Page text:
Of course romanticism contained, as an acute observer once remarked, a lot of “spilt religion.” It was also allied in many of these figures with a deep, longing, wistful medievalism – as in the novels of William Morris and (in the previous generation) Sir Walter Scott. But in the mature Lewis, something more direct and potent was at work, I think: his own deep absorption in medieval Christian literary sources brought his very personality into alignment with this particular aspect of the medieval ethos: its love for, enjoyment of, and even veneration of Created goods.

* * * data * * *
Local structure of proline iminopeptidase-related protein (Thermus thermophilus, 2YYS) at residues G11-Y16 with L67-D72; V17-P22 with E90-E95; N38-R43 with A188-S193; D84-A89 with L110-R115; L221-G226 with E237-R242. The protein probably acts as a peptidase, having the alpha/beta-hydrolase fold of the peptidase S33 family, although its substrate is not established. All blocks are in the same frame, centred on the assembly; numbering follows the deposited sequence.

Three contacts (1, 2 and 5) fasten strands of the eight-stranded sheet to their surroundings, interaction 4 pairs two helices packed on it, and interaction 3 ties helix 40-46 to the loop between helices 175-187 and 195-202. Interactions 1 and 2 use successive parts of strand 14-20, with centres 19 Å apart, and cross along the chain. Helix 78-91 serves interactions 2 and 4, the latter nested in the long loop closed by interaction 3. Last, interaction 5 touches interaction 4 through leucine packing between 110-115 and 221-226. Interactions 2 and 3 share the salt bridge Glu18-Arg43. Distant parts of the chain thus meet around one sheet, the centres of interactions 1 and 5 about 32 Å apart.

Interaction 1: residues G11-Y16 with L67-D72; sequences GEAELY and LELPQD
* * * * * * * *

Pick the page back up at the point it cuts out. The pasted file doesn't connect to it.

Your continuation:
A professor of mine in my undergraduate days at St. Mary’s University (Halifax, Nova Scotia), Emero Stiegman, who is a world-class scholar on Bernard of Clairvaux and himself a former monk, was a living demonstration of something Clarissa Atkinson said about the affective tradition in medieval Christianity—a tradition not coincidentally forged by Bernard. Atkinson notes that “the friars addressed people in what they cared about most deeply—the desire for love and the fear of death,” and she speculates that the Fransicans’ and Dominicans’ “enthusiasm for the concrete and tangible” led directly to their tremendous success, especially in the 13th and 14th centuries. In other words, those mendicant preachers were earthy.